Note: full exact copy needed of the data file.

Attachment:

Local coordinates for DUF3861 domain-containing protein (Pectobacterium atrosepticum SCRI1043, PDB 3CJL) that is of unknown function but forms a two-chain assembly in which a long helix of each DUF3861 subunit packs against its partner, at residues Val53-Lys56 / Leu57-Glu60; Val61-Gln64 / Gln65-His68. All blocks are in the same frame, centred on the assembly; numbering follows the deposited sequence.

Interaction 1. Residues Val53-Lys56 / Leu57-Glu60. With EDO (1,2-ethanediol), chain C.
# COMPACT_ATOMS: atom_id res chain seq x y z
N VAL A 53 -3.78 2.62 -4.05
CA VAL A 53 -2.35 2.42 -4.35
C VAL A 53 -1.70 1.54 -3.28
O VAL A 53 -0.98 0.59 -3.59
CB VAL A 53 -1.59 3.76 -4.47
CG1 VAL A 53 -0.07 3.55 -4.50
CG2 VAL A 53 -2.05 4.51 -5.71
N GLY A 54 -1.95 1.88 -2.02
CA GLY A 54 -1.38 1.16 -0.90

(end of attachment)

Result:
Local coordinates for DUF3861 domain-containing protein (Pectobacterium atrosepticum SCRI1043, PDB 3CJL) that is of unknown function but forms a two-chain assembly in which a long helix of each DUF3861 subunit packs against its partner, at residues Val53-Lys56 / Leu57-Glu60; Val61-Gln64 / Gln65-His68. All blocks are in the same frame, centred on the assembly; numbering follows the deposited sequence.

Interaction 1. Residues Val53-Lys56 / Leu57-Glu60. With EDO (1,2-ethanediol), chain C.
# COMPACT_ATOMS: atom_id res chain seq x y z
N VAL A 53 -3.78 2.62 -4.05
CA VAL A 53 -2.35 2.42 -4.35
C VAL A 53 -1.70 1.54 -3.28
O VAL A 53 -0.98 0.59 -3.59
CB VAL A 53 -1.59 3.76 -4.47
CG1 VAL A 53 -0.07 3.55 -4.50
CG2 VAL A 53 -2.05 4.51 -5.71
N GLY A 54 -1.95 1.88 -2.02
CA GLY A 54 -1.38 1.16 -0.90